Note: The SVG converter isn't perfect and SVG is a horribly complex format. Thus, data might be converted invalidly and rendered wrong. This is a drawback of this benchmark and disturbs the data. A lot of images are still converted correctly and thus the data is still published.
The benchmark shows that the compression rate from TinyVG compared to SVG lies between 20% and 50% and thus always is a net benefit over SVG.
|Dataset||File Count||Compression Rate (TVG/SVG)||Average TVG Size||Average SVG Size|
|Material Design Icons||1000||51,47%||220||428|
To create a comparable data set, a script was created which does the following process:
If step 2 fails, we will skip the file as we cannot perfom comparison.
The outputs of step 1, 4 and 6 are displayed in the comparison rendering, the outputs of step 1 and 3 are compared in the benchmark.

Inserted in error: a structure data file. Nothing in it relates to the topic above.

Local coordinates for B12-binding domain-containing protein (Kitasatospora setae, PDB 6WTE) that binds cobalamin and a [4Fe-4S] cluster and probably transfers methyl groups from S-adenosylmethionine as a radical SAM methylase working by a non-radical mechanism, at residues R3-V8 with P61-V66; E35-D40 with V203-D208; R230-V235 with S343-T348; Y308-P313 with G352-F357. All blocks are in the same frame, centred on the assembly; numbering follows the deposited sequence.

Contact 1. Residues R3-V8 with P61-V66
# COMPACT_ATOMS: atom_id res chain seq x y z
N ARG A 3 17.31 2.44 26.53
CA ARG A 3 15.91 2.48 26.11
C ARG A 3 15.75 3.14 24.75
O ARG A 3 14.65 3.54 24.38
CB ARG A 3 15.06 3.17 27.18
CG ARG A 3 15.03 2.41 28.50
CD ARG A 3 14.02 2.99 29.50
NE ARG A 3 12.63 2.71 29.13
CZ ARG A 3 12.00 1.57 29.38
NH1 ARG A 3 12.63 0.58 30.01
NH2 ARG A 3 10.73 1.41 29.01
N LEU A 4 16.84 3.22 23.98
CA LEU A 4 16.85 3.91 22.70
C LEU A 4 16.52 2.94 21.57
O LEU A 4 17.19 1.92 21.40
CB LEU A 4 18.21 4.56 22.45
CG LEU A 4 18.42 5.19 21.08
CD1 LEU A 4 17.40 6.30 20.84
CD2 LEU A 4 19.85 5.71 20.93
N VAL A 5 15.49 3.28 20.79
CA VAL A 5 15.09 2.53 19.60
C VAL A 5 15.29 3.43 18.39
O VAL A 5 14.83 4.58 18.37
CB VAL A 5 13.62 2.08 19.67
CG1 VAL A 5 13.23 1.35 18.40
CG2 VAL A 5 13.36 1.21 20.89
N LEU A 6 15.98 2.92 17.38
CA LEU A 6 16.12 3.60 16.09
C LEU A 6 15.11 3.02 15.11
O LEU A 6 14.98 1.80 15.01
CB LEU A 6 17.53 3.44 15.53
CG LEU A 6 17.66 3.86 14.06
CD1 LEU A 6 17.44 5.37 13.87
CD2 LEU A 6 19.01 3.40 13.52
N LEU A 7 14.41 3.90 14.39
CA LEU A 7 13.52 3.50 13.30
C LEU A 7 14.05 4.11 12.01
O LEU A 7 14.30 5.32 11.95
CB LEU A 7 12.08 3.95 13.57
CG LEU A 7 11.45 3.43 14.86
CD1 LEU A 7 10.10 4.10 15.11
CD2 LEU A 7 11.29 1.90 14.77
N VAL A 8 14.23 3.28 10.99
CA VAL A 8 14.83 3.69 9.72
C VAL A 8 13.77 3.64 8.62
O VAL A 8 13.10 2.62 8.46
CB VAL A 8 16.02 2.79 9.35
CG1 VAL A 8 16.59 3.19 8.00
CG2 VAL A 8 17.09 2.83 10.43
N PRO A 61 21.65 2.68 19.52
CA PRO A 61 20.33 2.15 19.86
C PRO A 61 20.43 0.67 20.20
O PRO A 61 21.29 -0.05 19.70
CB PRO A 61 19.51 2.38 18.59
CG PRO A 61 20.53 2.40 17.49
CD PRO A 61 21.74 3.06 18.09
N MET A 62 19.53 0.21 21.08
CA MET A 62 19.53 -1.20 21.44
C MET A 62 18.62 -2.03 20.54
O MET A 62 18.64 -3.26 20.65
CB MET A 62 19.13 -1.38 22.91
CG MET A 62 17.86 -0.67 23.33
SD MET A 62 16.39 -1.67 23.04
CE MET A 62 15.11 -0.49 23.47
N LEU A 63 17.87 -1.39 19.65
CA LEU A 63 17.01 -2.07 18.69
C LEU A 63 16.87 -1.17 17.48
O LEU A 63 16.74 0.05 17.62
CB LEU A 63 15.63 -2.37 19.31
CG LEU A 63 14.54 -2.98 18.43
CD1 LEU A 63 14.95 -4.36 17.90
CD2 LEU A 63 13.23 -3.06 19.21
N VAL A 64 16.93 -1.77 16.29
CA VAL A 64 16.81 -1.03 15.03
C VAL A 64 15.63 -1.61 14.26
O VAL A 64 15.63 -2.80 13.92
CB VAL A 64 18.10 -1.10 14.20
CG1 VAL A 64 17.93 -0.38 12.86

This dataset mostly contains single-path icons with otherwise identical files. The result here documents the raw path compression.
For the benchmark, the first 1000 successfully converted icons are compared, while 437 icons were skipped in the process. This means that we have roughly 70% conversion success rate.
This icon theme was chosen as a colorful alternative to the Material Design Icons and proved itself as a wild hodgepodge of very different SVG files.
For the benchmark, the first 1000 successfully converted icons are compared, while 250 icons were skipped in the process. This means that we have roughly 80% conversion success rate.
This dataset is provided by the W3C and contains a lot of files that exercise what a SVG renderer can do. A lot of these files isn't even rendered correctly by modern day browsers.
This dataset contains some random images from freesvg.org. They were chosen by xq, the initiator of this project at his liking.
This dataset is chosen as Zig is the primary programming language TinyVG was implemented with. It contains some logos and two drawings that exercise both layering and path complexity.